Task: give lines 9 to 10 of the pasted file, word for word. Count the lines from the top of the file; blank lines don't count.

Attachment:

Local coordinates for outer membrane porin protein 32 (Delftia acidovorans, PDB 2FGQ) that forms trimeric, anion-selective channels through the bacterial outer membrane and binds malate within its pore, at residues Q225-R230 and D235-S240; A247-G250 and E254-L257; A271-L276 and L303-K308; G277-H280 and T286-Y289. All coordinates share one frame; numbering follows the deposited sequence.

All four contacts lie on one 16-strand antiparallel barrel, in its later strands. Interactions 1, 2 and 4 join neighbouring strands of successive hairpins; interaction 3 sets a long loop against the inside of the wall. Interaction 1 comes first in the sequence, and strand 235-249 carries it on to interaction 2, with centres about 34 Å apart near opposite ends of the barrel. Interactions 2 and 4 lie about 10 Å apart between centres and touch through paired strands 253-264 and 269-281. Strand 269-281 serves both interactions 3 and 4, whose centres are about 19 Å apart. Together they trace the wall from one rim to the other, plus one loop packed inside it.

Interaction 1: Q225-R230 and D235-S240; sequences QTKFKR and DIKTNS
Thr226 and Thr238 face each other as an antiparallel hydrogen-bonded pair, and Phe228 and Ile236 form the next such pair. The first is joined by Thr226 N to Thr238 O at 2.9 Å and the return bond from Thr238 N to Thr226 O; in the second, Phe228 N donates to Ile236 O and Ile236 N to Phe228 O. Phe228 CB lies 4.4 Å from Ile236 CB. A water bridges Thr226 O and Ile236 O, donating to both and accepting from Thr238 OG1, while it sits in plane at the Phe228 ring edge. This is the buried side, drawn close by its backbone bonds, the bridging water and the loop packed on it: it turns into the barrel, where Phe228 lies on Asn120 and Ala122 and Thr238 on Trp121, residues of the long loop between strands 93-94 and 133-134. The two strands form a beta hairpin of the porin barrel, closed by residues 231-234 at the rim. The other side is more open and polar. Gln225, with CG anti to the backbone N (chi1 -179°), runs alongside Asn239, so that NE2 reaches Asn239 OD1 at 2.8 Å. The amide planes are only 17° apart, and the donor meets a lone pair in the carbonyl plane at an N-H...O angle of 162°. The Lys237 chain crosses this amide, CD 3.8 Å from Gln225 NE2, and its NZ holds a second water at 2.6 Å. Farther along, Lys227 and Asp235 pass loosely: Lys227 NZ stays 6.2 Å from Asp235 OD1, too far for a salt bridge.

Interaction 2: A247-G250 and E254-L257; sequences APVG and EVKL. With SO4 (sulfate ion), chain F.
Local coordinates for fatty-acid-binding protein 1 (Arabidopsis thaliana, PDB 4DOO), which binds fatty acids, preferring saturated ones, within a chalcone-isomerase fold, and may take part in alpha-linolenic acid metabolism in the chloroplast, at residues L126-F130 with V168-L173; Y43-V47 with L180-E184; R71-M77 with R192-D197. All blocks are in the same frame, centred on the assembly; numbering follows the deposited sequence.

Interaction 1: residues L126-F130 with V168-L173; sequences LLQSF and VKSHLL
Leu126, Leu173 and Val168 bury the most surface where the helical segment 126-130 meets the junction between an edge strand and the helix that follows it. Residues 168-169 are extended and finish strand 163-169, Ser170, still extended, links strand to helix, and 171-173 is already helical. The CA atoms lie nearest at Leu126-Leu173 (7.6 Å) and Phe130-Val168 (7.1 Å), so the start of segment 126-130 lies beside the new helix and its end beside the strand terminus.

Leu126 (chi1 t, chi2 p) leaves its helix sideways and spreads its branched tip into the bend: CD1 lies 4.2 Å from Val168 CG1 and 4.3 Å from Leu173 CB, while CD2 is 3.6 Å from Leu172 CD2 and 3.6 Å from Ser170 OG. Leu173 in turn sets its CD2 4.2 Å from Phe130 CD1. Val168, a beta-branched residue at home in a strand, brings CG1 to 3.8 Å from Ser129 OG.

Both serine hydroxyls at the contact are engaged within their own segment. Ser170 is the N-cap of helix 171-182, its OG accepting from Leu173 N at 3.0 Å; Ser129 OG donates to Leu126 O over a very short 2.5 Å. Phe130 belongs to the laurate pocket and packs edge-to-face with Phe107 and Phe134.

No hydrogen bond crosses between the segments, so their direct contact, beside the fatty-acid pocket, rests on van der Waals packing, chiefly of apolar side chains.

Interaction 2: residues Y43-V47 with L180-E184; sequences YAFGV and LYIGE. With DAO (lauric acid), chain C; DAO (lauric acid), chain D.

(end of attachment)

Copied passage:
Leu126 (chi1 t, chi2 p) leaves its helix sideways and spreads its branched tip into the bend: CD1 lies 4.2 Å from Val168 CG1 and 4.3 Å from Leu173 CB, while CD2 is 3.6 Å from Leu172 CD2 and 3.6 Å from Ser170 OG. Leu173 in turn sets its CD2 4.2 Å from Phe130 CD1. Val168, a beta-branched residue at home in a strand, brings CG1 to 3.8 Å from Ser129 OG.

Both serine hydroxyls at the contact are engaged within their own segment. Ser170 is the N-cap of helix 171-182, its OG accepting from Leu173 N at 3.0 Å; Ser129 OG donates to Leu126 O over a very short 2.5 Å. Phe130 belongs to the laurate pocket and packs edge-to-face with Phe107 and Phe134.